June 13, 2024

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Australian home lenders accused of ignoring mortgage customers in financial distress | Housing

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Major Australian lenders are not doing enough to support mortgage customers in financial hardship, and in some cases they are ignoring requests for assistance altogether, the corporate regulator has found.

In a major report to be released on Monday, the Australian Securities and Investments Commission (Asic) found that more than one-in-three customers dropped out of a hardship application, a process designed to vary repayments while a borrower gets back on their feet, because of unnecessary barriers.

Asic documented the case of one mortgage customer who was experiencing family violence and wanted to defer loan repayments so that she could move into an apartment with her daughter.

The woman, in distress, was put on hold by her lender for one hour, before the call dropped out. She tried a second time but had a similar experience, and an online application for hardship failed to lodge due to issues with the lender’s portal.

It took five weeks for her to receive a loan deferral.

In a different case, one long-term customer needed assistance with his home loan because he was in casual employment, but was unwell and had missed work.

Rather than being assisted via hardship arrangements, he was repeatedly transferred to the lender’s collections team. On one occasion, the customer was told to visit a branch, but when he got there, he was told he needed to call.

The Asic chair, Joe Longo, said some home loan customers were being abandoned.

“For people who reach out to their lender to signal they need support, this can be devastating,” Longo said.

“Too many Australians in financial hardship are finding it hard to get help from their lenders and it’s time for meaningful improvement.”

Asic reviewed the practices of 10 large home lenders, including all of the major banks, for its report after reminding them that they needed to meet their obligations to customers experiencing hardship.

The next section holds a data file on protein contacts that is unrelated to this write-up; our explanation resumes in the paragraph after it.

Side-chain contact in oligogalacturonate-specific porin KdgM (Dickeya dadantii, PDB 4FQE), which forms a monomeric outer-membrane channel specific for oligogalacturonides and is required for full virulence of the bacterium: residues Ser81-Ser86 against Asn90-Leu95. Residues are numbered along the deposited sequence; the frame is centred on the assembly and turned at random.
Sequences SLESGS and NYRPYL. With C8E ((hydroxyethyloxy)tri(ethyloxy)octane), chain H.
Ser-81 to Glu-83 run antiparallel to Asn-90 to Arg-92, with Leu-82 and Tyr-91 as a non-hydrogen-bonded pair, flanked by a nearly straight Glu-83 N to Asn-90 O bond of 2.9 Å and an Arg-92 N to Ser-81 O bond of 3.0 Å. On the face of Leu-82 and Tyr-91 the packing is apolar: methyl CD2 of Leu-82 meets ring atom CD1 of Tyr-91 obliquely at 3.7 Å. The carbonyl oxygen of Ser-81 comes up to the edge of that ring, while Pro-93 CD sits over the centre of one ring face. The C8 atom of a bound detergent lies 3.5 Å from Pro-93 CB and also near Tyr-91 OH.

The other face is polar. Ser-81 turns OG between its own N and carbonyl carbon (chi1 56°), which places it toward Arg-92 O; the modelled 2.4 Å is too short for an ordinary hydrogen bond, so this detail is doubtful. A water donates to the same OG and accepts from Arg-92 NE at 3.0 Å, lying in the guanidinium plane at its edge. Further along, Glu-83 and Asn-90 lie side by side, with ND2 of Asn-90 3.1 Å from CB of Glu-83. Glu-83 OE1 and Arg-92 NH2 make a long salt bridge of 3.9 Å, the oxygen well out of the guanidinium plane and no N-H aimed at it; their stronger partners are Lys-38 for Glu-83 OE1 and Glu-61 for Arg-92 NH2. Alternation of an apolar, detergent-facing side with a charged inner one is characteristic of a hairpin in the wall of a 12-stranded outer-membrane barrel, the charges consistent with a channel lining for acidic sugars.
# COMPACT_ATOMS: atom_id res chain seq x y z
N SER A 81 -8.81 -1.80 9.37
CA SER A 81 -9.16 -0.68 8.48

The number of households in hardship has increased significantly due to the interest rate hiking cycle that started in mid-2022, coupled with fast-rising living costs.

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In the last quarter of 2023, the number of home loan hardship notices increased more than 50% compared with the same period a year earlier, according to the regulator.

There has also been a sharp spike in financial abuse, which can lead to severe hardship, including homelessness, according to frontline services grappling with a surge in cases.

Under the national credit code, lenders must consider varying a contract if a customer tells them they are unable to meet their repayment obligations.

The regulator said the “root cause” of many of the problems was that lenders focused more on financial risk and operational efficiency than customer experience and circumstance.

“Many lenders aren’t taking their customers’ unique situations into account, instead providing a standardised ‘one-size-fits-all approach’, which is not meeting customers’ needs,” the Asic commissioner, Alan Kirkland, said.

“The lack of support, and in some cases failure to respond when customers flagged they were struggling, is unacceptable and greatly adds to the distress of customers already struggling with heightened levels of stress and anxiety.”

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